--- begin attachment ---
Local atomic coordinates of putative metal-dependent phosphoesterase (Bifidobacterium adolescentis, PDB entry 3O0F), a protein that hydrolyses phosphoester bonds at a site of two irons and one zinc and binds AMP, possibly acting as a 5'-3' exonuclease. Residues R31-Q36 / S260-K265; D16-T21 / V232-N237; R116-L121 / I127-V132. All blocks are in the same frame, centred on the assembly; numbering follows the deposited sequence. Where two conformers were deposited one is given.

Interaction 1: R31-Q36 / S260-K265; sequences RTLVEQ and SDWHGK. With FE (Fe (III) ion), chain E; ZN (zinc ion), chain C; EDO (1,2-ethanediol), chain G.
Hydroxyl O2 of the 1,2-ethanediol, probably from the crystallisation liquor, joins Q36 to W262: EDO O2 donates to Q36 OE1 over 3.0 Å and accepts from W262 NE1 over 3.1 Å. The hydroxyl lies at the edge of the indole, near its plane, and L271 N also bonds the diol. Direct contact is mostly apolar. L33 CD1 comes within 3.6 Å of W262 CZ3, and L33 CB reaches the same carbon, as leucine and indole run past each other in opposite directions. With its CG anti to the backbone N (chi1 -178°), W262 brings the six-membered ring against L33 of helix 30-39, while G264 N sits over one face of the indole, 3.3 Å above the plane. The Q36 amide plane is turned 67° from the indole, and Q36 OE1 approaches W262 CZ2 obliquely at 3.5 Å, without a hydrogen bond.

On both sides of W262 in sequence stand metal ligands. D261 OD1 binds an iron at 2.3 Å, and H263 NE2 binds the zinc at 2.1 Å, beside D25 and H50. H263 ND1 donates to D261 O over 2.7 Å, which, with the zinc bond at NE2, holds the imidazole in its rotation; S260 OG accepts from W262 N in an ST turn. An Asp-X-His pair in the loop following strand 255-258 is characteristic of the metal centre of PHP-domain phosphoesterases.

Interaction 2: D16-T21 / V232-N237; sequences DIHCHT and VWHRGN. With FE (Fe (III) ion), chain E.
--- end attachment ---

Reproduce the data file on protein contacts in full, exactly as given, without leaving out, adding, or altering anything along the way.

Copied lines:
Local atomic coordinates of putative metal-dependent phosphoesterase (Bifidobacterium adolescentis, PDB entry 3O0F), a protein that hydrolyses phosphoester bonds at a site of two irons and one zinc and binds AMP, possibly acting as a 5'-3' exonuclease. Residues R31-Q36 / S260-K265; D16-T21 / V232-N237; R116-L121 / I127-V132. All blocks are in the same frame, centred on the assembly; numbering follows the deposited sequence. Where two conformers were deposited one is given.

Interaction 1: R31-Q36 / S260-K265; sequences RTLVEQ and SDWHGK. With FE (Fe (III) ion), chain E; ZN (zinc ion), chain C; EDO (1,2-ethanediol), chain G.
Hydroxyl O2 of the 1,2-ethanediol, probably from the crystallisation liquor, joins Q36 to W262: EDO O2 donates to Q36 OE1 over 3.0 Å and accepts from W262 NE1 over 3.1 Å. The hydroxyl lies at the edge of the indole, near its plane, and L271 N also bonds the diol. Direct contact is mostly apolar. L33 CD1 comes within 3.6 Å of W262 CZ3, and L33 CB reaches the same carbon, as leucine and indole run past each other in opposite directions. With its CG anti to the backbone N (chi1 -178°), W262 brings the six-membered ring against L33 of helix 30-39, while G264 N sits over one face of the indole, 3.3 Å above the plane. The Q36 amide plane is turned 67° from the indole, and Q36 OE1 approaches W262 CZ2 obliquely at 3.5 Å, without a hydrogen bond.

On both sides of W262 in sequence stand metal ligands. D261 OD1 binds an iron at 2.3 Å, and H263 NE2 binds the zinc at 2.1 Å, beside D25 and H50. H263 ND1 donates to D261 O over 2.7 Å, which, with the zinc bond at NE2, holds the imidazole in its rotation; S260 OG accepts from W262 N in an ST turn. An Asp-X-His pair in the loop following strand 255-258 is characteristic of the metal centre of PHP-domain phosphoesterases.

Interaction 2: D16-T21 / V232-N237; sequences DIHCHT and VWHRGN. With FE (Fe (III) ion), chain E.